RRFC: Take us through your musical journey a bit. What got you into music in the first place?
Recording Connection mentor Matt Stein
What got me into music, I guess, was being a fan of music. When I got into music, other than just listening, right away I knew I wanted to record and produce. I was a fan of David Bowie when I was a kid. I read an article about a producer that he worked with, Brian Eno, and they were talking about some tricks they did in the studio. And I was like 14 or 15 or something, and I didn’t really have any like idea of what people did in the studio… And reading this article about all this kind of crazy stuff they were doing and experimenting in the studio just kind of blew my mind. And, you know, that was it. From that moment, I kind of knew that’s what I wanted to do.
RRFC: And how did that lead to working in the studio and recording?
I started buying equipment which, back then, was pretty primitive compared to what we have now and would zone-out in my basement, messing around with recording…Programming has always been a big part of what I do, you know, computer programming, programming music. So even way back, when it was just MIDI and using samplers and outboard synthesizers and stuff before you could do it in the computer…That’s how I got my lucky break in the industry.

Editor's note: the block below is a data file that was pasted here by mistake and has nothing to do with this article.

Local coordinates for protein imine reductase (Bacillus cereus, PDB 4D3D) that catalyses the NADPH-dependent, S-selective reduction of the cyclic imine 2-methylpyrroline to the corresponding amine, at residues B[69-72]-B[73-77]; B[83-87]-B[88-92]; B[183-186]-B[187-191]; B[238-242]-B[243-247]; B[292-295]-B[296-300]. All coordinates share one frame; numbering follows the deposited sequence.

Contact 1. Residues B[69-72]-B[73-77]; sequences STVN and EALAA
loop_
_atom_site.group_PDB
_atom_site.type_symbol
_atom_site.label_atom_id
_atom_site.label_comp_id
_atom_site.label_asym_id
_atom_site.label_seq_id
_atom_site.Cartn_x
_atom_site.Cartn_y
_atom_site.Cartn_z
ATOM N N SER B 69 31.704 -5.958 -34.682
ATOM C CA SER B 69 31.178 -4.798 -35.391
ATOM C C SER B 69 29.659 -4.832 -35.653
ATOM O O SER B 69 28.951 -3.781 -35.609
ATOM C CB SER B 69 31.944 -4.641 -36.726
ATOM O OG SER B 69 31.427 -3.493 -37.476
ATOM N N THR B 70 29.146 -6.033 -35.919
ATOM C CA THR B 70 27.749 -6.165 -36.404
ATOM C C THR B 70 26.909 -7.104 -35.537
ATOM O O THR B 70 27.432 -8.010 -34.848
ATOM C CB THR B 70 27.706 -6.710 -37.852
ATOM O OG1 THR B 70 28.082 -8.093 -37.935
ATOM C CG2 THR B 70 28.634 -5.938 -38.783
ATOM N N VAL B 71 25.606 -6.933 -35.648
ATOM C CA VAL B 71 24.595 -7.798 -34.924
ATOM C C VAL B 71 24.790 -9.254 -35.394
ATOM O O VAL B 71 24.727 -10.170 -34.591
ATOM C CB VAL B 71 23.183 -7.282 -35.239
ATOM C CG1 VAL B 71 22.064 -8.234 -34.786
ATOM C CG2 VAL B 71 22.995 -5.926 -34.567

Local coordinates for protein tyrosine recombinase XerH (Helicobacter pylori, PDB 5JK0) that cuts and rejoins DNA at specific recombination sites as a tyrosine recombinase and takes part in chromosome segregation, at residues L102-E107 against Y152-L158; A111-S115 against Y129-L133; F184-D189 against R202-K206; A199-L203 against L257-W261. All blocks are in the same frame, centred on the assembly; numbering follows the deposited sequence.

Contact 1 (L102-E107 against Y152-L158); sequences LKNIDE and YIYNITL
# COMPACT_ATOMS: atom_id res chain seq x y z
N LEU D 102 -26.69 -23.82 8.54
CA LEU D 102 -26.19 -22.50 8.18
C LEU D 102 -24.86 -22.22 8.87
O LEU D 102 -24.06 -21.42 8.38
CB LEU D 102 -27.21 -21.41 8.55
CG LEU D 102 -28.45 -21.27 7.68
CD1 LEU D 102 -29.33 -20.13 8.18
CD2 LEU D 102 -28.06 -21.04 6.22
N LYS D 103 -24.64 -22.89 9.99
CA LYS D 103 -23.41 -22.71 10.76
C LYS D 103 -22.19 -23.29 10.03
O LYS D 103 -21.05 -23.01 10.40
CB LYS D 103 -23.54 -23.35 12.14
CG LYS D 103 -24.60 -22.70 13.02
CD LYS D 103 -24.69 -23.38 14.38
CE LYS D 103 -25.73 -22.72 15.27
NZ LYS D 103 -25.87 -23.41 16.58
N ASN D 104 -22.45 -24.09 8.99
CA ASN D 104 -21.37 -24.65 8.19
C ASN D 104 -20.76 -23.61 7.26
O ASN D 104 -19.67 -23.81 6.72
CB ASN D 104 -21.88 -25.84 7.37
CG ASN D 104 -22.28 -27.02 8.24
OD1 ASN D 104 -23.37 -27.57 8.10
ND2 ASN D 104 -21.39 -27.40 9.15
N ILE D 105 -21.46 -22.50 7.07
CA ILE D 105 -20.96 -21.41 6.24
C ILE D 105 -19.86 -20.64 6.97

It was back in the early ’90s when I moved to New York, and I was interning in the studio…And there was this artist there working, Bootsy Collins, with this producer named Bill Laswell. And they were having trouble programming a drum machine or something…They were like ‘We’re stuck with this drum machine. Anybody here know how to program it?’ And I said, ‘I do!’ So they called me in the room, and I fixed this thing in the drum machine. And then it happened again like on the same client like a couple days later. And so, the engineer on the session, like a month later was–this producer, Bill Laswell, had built his own studio…and the engineer called me at one in the morning one night, and was like ‘Jump in a cab and come out to Brooklyn. We need some help with the computer.’ He remembered and got my number from the studio. So I went out there, and they were working on this album for the Jungle Brothers, kind of early ’90s rap group…So I went out and fixed whatever problem they were having with the computer and the engineer said he’d pay me 50 bucks, you know, just to come out every day and sit in the room…More and more, I kind of was starting to get integrated into the session, because, rather just sitting there waiting for something to go wrong, they started being like ‘Oh, can you do this? Can you do that?’ So I started actually programming for them…This was a Warner Brothers album. And, you know, like I said, I was an intern like two weeks earlier. So of course, I said I would do it. And so that was kind of like my big break. I went from interning to engineering a major-label album.
RRFC: So you get thrown into the deep end with these guys. So does that end up being a job somewhere else? Did it help you land more work?